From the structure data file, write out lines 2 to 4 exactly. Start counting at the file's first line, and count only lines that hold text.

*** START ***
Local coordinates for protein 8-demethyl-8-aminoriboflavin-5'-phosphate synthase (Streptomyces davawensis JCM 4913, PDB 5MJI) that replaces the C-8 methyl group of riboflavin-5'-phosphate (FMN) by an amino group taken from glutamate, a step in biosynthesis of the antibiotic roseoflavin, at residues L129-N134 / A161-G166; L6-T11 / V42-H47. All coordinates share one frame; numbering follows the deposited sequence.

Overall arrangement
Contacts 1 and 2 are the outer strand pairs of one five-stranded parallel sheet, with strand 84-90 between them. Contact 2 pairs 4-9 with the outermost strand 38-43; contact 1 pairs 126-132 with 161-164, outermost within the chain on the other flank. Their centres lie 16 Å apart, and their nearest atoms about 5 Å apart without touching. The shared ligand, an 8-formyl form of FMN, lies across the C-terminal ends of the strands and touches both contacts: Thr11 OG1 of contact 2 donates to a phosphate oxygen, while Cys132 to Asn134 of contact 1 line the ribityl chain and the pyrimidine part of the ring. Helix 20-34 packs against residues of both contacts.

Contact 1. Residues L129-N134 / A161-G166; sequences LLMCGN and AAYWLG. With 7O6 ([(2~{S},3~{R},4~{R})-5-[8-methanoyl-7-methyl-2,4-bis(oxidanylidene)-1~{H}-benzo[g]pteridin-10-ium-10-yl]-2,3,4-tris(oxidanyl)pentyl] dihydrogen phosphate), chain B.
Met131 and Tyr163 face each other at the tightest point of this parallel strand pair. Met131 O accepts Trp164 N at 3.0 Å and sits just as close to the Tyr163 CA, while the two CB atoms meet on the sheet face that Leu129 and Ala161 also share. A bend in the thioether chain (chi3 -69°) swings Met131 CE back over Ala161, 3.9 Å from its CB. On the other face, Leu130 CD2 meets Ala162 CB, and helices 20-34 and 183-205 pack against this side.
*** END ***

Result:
Overall arrangement
Contacts 1 and 2 are the outer strand pairs of one five-stranded parallel sheet, with strand 84-90 between them. Contact 2 pairs 4-9 with the outermost strand 38-43; contact 1 pairs 126-132 with 161-164, outermost within the chain on the other flank. Their centres lie 16 Å apart, and their nearest atoms about 5 Å apart without touching. The shared ligand, an 8-formyl form of FMN, lies across the C-terminal ends of the strands and touches both contacts: Thr11 OG1 of contact 2 donates to a phosphate oxygen, while Cys132 to Asn134 of contact 1 line the ribityl chain and the pyrimidine part of the ring. Helix 20-34 packs against residues of both contacts.

Contact 1. Residues L129-N134 / A161-G166; sequences LLMCGN and AAYWLG. With 7O6 ([(2~{S},3~{R},4~{R})-5-[8-methanoyl-7-methyl-2,4-bis(oxidanylidene)-1~{H}-benzo[g]pteridin-10-ium-10-yl]-2,3,4-tris(oxidanyl)pentyl] dihydrogen phosphate), chain B.